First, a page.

The leaves of Cupressus sempervirens are branched and dark green in color. The seed cones are ovoid and approximately 25 mm long. Green at first, they mature after pollination in about two years. The male cones are only 3-5 mm long and they release pollen in winter.

Believed to be growing in the gardens of paradise, the cypress tree was one of the favored trees in the classical gardens of Iran and throughout the Islamic world. It was also frequently depicted in old Islamic miniatures.

Courtyard from the Hünernâme, 16th century

Cypress trees are very long-lived. Some trees are reported to be over 1,000 years old according to Wikipedia. The characteristics of the trees to not lose their leaves and to survive for a long time gave them almost a supernatural connotation. In Turkey they are planted in cemeteries to protect and watch over the dead.

Cypress trees stand guard for a peaceful rest for my grandfather, my father and my father-in-law.

Tuesday, February 3, 2015

The Meander Plain and Vitex agnus-castus

                                              The Meander Plain; looking north towards Aydın and the Aydın Mountains beyond

The Meander Plain, in Turkish the Menderes Plain, is one of the most fertile places on earth. That is why it is also beautiful. Years ago, a recently appointed governor who had just arrived was in such awe of what he saw that he could not help but comment “no doubt the wooden power poles could easily sprout”.

Jeremy Seal, the travel writer, canoed along the Meander River that gives the plain its name and his book titled Meander was published in 2013. Seal followed the river for 500 km. from the spring where it rises near the town of Dinar to where it drains into the Aegean Sea between the resort towns of Didim and Kuşadası in Western Turkey. The Meander is a deep river but not very broad which makes it navigable only by small craft.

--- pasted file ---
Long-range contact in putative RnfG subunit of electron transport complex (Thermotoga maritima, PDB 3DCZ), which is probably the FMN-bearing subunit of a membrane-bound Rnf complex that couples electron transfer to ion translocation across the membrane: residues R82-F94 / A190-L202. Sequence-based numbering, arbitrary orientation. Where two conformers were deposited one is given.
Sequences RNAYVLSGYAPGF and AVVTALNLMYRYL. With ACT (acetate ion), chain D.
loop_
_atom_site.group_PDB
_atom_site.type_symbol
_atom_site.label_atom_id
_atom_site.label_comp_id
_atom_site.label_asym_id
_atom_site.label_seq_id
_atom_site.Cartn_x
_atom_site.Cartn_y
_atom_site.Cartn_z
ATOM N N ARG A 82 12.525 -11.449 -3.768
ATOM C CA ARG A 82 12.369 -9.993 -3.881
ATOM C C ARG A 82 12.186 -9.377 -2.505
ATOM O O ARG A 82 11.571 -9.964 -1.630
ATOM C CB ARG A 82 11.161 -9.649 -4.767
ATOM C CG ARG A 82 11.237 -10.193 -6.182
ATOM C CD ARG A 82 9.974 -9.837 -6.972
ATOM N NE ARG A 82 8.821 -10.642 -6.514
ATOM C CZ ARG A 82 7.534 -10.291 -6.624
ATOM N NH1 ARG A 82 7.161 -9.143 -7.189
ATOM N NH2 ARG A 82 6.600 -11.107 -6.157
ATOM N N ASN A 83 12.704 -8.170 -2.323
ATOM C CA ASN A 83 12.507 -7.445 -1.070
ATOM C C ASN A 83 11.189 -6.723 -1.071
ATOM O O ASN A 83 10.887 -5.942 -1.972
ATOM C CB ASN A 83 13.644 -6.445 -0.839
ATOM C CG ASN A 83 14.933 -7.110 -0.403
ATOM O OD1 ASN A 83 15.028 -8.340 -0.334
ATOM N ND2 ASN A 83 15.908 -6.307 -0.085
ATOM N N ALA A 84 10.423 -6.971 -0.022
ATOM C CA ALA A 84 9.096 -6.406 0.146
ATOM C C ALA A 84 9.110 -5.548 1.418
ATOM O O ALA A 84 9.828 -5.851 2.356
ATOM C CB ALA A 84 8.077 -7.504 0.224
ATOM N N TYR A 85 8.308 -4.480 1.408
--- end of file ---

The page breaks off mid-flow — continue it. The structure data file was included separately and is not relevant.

I chose the plant called hayıt in Turkish that I had first seen near the Meander River to symbolize the plains watered by this great river. I can remember its heady smell from hot and hazy summers of long ago. This plant is found throughout the Mediterranean region. It is a deciduous shrub which grows three to five meters high and forms dense thickets on river banks and in coastal areas. It flowers from summer to early fall. Commonly called vitex, chaste tree or chasteberry, the plant has a complex botanical name, Vitex agnus-castus. Vitex is a genus of tropical and subtropical flowering plants in the Lamiacea family of which Vitex agnus-castus is one of the few temperate-zone species.

In the initial stages of growth the branches are covered with a fine down. It has five to seven lobed palmate leaves and the fruit are small brownish berries. The flowers are violet, blue, pink or white.